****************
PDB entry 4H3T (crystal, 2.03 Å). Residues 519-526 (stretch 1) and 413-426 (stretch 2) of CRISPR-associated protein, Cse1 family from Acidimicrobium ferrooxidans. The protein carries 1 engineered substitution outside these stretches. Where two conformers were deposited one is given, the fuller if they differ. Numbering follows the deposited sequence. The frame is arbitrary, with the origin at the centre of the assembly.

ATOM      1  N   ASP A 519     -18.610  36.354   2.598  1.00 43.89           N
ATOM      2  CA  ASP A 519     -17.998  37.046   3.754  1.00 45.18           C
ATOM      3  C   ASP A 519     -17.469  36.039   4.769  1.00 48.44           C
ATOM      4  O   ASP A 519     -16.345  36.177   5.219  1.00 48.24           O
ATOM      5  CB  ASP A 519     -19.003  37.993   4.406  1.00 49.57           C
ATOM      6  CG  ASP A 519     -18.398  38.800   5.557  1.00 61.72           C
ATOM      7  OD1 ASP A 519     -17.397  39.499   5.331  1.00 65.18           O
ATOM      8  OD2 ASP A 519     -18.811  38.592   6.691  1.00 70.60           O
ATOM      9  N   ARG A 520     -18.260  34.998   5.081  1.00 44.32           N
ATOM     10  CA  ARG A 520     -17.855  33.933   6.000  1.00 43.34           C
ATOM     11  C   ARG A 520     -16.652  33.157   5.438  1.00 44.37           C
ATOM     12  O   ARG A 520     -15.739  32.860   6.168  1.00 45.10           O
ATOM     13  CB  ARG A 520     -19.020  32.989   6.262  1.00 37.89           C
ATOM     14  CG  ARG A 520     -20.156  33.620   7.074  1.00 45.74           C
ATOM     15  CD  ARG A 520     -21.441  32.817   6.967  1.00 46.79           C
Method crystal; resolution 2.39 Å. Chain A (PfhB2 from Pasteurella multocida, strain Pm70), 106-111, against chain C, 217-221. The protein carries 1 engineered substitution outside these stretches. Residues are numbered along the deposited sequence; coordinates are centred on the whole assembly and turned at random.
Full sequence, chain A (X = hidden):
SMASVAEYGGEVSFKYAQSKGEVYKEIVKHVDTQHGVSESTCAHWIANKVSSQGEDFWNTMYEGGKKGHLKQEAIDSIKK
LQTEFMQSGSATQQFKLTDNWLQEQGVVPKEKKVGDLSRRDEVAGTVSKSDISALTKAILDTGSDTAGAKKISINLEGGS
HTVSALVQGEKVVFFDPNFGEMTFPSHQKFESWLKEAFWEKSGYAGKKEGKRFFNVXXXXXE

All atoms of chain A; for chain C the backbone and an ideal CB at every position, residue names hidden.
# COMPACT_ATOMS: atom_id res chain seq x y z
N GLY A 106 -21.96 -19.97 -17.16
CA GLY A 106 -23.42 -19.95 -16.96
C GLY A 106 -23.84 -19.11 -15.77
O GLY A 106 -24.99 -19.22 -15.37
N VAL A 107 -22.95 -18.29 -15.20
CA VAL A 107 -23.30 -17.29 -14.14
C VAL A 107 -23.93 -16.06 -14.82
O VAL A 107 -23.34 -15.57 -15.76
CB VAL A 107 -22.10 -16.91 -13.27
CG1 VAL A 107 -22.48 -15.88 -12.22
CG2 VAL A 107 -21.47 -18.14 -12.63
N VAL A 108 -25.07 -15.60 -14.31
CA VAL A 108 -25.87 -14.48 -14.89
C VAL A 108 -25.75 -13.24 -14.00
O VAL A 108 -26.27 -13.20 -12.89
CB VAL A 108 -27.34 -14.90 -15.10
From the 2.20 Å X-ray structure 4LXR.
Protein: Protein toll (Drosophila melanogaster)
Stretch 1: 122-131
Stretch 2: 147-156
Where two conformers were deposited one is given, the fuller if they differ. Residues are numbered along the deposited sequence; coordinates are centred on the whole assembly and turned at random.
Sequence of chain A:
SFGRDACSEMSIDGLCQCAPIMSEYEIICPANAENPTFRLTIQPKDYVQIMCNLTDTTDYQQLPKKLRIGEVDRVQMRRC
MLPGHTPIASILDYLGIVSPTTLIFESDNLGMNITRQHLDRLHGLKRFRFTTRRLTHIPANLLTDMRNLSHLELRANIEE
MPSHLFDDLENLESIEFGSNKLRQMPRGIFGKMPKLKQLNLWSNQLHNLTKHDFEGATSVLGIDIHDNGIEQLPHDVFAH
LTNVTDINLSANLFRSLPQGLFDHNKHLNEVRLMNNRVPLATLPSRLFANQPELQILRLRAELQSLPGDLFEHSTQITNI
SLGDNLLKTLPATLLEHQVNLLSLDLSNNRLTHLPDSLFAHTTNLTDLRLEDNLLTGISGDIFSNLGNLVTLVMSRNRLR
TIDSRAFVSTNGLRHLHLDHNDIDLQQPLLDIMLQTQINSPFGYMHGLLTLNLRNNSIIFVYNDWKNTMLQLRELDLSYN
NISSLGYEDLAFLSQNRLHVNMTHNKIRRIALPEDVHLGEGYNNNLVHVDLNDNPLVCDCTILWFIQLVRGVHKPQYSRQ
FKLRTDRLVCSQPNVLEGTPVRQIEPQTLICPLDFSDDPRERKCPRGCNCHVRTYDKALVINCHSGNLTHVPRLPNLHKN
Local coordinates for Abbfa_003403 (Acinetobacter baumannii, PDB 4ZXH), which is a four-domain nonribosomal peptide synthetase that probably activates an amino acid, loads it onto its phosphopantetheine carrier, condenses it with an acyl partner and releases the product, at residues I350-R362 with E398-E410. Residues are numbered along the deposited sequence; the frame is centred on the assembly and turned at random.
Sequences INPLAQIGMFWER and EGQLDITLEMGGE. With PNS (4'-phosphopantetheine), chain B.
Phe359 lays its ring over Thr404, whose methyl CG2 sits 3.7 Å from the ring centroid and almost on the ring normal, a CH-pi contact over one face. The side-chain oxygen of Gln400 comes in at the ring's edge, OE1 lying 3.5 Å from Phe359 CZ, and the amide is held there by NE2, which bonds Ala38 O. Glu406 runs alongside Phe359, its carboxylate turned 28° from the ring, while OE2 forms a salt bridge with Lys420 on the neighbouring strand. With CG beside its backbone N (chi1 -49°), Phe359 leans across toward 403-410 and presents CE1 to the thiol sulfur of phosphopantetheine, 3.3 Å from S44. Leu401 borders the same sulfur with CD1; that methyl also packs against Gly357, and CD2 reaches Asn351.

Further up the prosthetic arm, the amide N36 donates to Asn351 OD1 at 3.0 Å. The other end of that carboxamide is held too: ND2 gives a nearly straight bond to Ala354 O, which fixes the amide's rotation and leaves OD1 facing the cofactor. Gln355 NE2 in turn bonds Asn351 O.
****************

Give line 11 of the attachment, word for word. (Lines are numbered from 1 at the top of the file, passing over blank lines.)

ATOM     10  CA  ARG A 520     -17.855  33.933   6.000  1.00 43.34           C